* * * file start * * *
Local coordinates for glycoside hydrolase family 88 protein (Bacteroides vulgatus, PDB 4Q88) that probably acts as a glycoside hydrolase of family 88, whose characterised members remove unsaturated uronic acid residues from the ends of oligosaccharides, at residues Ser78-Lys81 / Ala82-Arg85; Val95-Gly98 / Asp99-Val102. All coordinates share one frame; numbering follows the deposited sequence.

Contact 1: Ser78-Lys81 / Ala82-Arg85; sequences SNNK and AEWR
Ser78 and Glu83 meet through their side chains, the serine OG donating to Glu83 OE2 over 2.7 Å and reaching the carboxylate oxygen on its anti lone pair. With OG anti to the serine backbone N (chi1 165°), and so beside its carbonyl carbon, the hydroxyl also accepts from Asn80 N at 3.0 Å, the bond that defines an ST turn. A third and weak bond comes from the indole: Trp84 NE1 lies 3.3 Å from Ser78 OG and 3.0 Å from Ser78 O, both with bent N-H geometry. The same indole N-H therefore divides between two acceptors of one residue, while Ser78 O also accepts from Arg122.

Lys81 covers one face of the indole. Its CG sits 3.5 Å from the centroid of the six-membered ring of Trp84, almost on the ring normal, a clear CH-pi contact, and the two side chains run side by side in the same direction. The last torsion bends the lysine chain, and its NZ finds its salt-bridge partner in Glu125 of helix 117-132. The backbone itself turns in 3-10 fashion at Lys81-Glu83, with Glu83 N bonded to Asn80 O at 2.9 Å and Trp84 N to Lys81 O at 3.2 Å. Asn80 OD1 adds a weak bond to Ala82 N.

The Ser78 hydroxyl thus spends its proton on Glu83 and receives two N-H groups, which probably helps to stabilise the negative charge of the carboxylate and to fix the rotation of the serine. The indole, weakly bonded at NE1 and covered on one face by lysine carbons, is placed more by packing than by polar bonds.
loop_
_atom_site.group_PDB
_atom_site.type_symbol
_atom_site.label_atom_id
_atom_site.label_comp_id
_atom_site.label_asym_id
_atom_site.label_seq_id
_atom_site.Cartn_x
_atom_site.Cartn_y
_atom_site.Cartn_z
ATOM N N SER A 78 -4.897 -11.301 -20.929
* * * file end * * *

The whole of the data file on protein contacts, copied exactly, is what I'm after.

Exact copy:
Local coordinates for glycoside hydrolase family 88 protein (Bacteroides vulgatus, PDB 4Q88) that probably acts as a glycoside hydrolase of family 88, whose characterised members remove unsaturated uronic acid residues from the ends of oligosaccharides, at residues Ser78-Lys81 / Ala82-Arg85; Val95-Gly98 / Asp99-Val102. All coordinates share one frame; numbering follows the deposited sequence.

Contact 1: Ser78-Lys81 / Ala82-Arg85; sequences SNNK and AEWR
Ser78 and Glu83 meet through their side chains, the serine OG donating to Glu83 OE2 over 2.7 Å and reaching the carboxylate oxygen on its anti lone pair. With OG anti to the serine backbone N (chi1 165°), and so beside its carbonyl carbon, the hydroxyl also accepts from Asn80 N at 3.0 Å, the bond that defines an ST turn. A third and weak bond comes from the indole: Trp84 NE1 lies 3.3 Å from Ser78 OG and 3.0 Å from Ser78 O, both with bent N-H geometry. The same indole N-H therefore divides between two acceptors of one residue, while Ser78 O also accepts from Arg122.

Lys81 covers one face of the indole. Its CG sits 3.5 Å from the centroid of the six-membered ring of Trp84, almost on the ring normal, a clear CH-pi contact, and the two side chains run side by side in the same direction. The last torsion bends the lysine chain, and its NZ finds its salt-bridge partner in Glu125 of helix 117-132. The backbone itself turns in 3-10 fashion at Lys81-Glu83, with Glu83 N bonded to Asn80 O at 2.9 Å and Trp84 N to Lys81 O at 3.2 Å. Asn80 OD1 adds a weak bond to Ala82 N.

The Ser78 hydroxyl thus spends its proton on Glu83 and receives two N-H groups, which probably helps to stabilise the negative charge of the carboxylate and to fix the rotation of the serine. The indole, weakly bonded at NE1 and covered on one face by lysine carbons, is placed more by packing than by polar bonds.
loop_
_atom_site.group_PDB
_atom_site.type_symbol
_atom_site.label_atom_id
_atom_site.label_comp_id
_atom_site.label_asym_id
_atom_site.label_seq_id
_atom_site.Cartn_x
_atom_site.Cartn_y
_atom_site.Cartn_z
ATOM N N SER A 78 -4.897 -11.301 -20.929